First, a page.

The SIS should only be allowed to spy on citizens without a warrant for up 24 hours, and only if suspects are thought to be engaged in terrorism, a committee has found.
Parliament’s Foreign Affairs Defence and Trade Committee has reported back on anti-terrorist legislation the Government is trying to push through under urgency.
It has made a number of recommendations to water the original bill down, including paring the proposed 48-hour period to spy without a warrant back to 24 hours.
If the SIS does undertake spying without a warrant, then the Committee has also recommended the Director of the SIS give a copy of the warrant, as soon as it’s obtained, to spy watchdog the Inspector-General of Intelligence and Security.
If the SIS doesn’t obtain a warrant for surveillance and the information it’s collected has to be destroyed, then the director should also alert the Inspector-General.
“This would allow an examination of each warrantless case that was not followed by a visual surveillance warrant or an intelligence warrant,” the committee said in its report.
A sunset clause, which was due to expire in April 2018, should be brought forward a year so the laws would expire within the life of the current Government.
The SIS would have to report publicly every six months, rather than every year, and in more detail, on the use of its new powers.
Many of the changes were brought about through consultation with Labour.
I submitted on this bill, basically against the emergency surveillance provisions.
There was good interaction with National and Labour MPs. David Shearer and Phil Goff especially were very engaged on this issue, and talking about possible changes which are included above. They seemed absolutely convinced there was a need for an emergency surveillance power, but wanted to make it as limited as possible.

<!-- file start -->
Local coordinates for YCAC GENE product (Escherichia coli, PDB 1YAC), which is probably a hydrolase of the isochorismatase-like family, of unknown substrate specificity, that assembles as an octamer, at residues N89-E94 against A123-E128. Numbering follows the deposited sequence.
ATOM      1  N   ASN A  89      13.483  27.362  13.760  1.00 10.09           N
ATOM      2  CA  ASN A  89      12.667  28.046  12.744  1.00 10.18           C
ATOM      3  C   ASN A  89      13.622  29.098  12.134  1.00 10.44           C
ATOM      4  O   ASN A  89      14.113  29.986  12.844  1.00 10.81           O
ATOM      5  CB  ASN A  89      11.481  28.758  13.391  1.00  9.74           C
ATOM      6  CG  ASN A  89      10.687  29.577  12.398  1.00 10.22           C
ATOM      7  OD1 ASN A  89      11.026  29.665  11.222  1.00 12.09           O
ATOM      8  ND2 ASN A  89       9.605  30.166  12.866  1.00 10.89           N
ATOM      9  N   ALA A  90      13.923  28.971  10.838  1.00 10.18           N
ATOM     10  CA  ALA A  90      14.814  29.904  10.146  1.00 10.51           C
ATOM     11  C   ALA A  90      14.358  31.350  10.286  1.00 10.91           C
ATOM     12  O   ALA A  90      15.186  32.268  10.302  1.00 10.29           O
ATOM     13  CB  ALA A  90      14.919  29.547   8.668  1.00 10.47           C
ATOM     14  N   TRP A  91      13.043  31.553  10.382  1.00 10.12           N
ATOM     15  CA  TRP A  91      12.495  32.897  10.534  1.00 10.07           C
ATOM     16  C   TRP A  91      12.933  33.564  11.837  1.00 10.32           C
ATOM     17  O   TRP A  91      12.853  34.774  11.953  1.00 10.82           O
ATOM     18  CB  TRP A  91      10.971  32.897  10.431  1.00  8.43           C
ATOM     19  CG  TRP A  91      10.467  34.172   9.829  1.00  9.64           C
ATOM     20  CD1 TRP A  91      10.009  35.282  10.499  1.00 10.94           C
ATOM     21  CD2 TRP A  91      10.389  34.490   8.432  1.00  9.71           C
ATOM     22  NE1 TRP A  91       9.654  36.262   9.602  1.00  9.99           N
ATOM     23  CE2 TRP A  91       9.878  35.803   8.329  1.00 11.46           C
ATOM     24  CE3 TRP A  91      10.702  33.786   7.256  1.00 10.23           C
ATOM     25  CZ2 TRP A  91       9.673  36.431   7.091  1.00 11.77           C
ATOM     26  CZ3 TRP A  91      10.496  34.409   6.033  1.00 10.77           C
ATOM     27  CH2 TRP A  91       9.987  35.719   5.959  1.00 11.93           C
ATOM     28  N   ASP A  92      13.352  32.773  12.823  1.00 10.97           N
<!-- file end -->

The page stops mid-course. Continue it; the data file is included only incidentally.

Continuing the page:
A National MP helpfully pointed out to me after my submission, that I was incorrect on a detail – there is an existing provision for emergency surveillance for agencies such as the Police. So this power is not unprecedented.
Labour have handled this bill very well. Rather than mindless opposition, they negotiated (along with NZ First, United Future and ACT) significant changes to it. A key change was the emergency surveilance power can only be used in relation to terrorism, not in relation to other areas of the SIS’s activity.
The most disappointing MP on the committee was Kennedy Graham from the Greens. Not because I disagreed with the Greens, but how he engaged. In essence my submission was against the emergency surveillance provisions, which is the position of the Greens. Rather than try to utilise the rarity of having a prominent National supporter agree with the Greens on an issue, he decided to play semantic games and tried to trip me up on my description of the Commission of Security Warrants as a semi-judicial figure. He even demanded the Clerk of the Committee state whether or not I was correct (the Clerk said basically yes the Commissioner is a quasi-judicial figure). It was stupid behaviour from an MP towards a submitter who was for once basically agreeing with the Greens on an issue. Someone more sensible in the Greens might want to point out to him, that he missed a good opportunity for positive headlines.
Anyway good to see significant changes to the bill, which reflect well on the MPs involved.Tags: SIS